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Friends of the Maine Coastal Islands National Wildlife Refuge

Much of the refuge’s efforts are focused on colony management and restoration for seabirds like these puffins. Photo by Kirk Rogers

A small downy gray chick waits patiently on an exposed rocky ledge on Mantinicus Rock. The huddled chick is a common murre and its presence there is something of a miracle. It has been almost 150 years since common murres bred and nested on this windswept granite island. Mantinicus Rock is part of the Maine Coastal Islands National Wildlife Refuge and it is through the efforts and dedication of refuge staff and supporters that the murres have returned. 

Seabird colony management and restoration is the focus of much of the work on the Refuge’s 72 islands and four mainland sites. Refuge biologists, graduate students and interns work to manage and create nesting habitat, control predators and conduct vital research. Their work is absolutely crucial to the survival of many of the coast’s most endangered and threatened seabirds. Currently, significant percentages of the entire breeding populations of Atlantic seabirds reproduce within the refuge’s 8,238 acres of preserved habitat. In addition to the common murres, 85 percent of  Atlantic puffins and 95 percent of Arctic terns remaining in the lower 48 states nest on islands within the refuge. It is no exaggeration to say that without these islands and the work of the dedicated refuge staff, many of these nesting colonies would cease to exist. 

The Friends of the Maine Coastal Islands National Wildlife Refuge was founded to support the Refuge in its efforts to conserve, preserve and enhance the rich diversity of coastal habitats, seabirds and other wildlife. With a focus on advocacy, public outreach and fundraising for crucial refuge work, the friends group supplements the efforts of refuge staff and helps maintain a stable funding base. Most of the refuge consists of off-shore islands, which are inaccessible or closed to the public for a portion of the year. This makes it difficult for the public to understand the value of the refuge and the work that goes on there. The friends group plays a critical role in raising public awareness of endangered and threatened seabirds and what the refuge is doing to preserve them.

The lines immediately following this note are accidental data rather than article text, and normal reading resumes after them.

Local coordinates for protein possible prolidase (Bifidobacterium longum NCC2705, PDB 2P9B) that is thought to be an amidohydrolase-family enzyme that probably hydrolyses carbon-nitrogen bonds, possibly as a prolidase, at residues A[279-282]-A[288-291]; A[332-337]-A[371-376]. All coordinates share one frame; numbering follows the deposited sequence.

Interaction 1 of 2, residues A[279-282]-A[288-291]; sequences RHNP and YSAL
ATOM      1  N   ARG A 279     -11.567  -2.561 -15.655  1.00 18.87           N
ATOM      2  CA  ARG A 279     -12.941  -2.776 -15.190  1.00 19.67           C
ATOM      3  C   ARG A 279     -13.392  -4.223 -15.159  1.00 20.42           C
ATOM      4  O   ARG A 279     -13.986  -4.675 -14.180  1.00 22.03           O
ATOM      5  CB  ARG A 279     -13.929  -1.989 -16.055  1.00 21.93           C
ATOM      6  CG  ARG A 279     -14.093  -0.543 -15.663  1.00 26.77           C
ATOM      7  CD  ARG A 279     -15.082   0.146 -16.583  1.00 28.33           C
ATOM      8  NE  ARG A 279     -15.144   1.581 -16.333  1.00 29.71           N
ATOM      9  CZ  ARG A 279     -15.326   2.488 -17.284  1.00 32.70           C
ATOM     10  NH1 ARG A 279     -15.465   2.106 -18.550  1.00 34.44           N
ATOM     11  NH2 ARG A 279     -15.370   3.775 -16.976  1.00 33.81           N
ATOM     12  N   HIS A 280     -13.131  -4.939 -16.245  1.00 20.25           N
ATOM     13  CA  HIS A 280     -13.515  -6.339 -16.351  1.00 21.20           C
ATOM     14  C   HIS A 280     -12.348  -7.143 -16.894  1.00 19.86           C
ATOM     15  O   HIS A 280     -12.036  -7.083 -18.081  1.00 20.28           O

An aerial view of the visitor’s center in Rockland, Maine. The public face of the refuge is a visitor’s center located at 9 Water Street in Rockland, Maine. There, trained docents lead visitors through interactive exhibits, conduct children’s educational programs and run a gift store that raises funds to supplement and support the work of refuge staff. Every year the friends group funds salaries for eight interns who spend the summer living on remote refuge islands where they assist in vital research and protect the seabird nesting colonies from animal predators and human interference. It’s a life changing experience for the interns and their presence is a critical factor in survival of the nesting colonies. 

What would kayaking or sailing in Maine waters be like without the sight and sound of a laughing gull, a common tern or any one of the many seabirds that grace our waters and our skies? The Maine Coastal Islands National Wildlife Refuge will continue to provide places of shelter and protection for these birds and other coastal wildlife and the friends of the refuge will be there to assist in these efforts. 

This page is sponsored by the Ocean Ledges Fund of the Maine Community Foundation with the goal of supporting education and conservation


For more information about the Maine Coastal Islands National Wildlife Refuge, click HERE


For information about the friends, click HERE     ■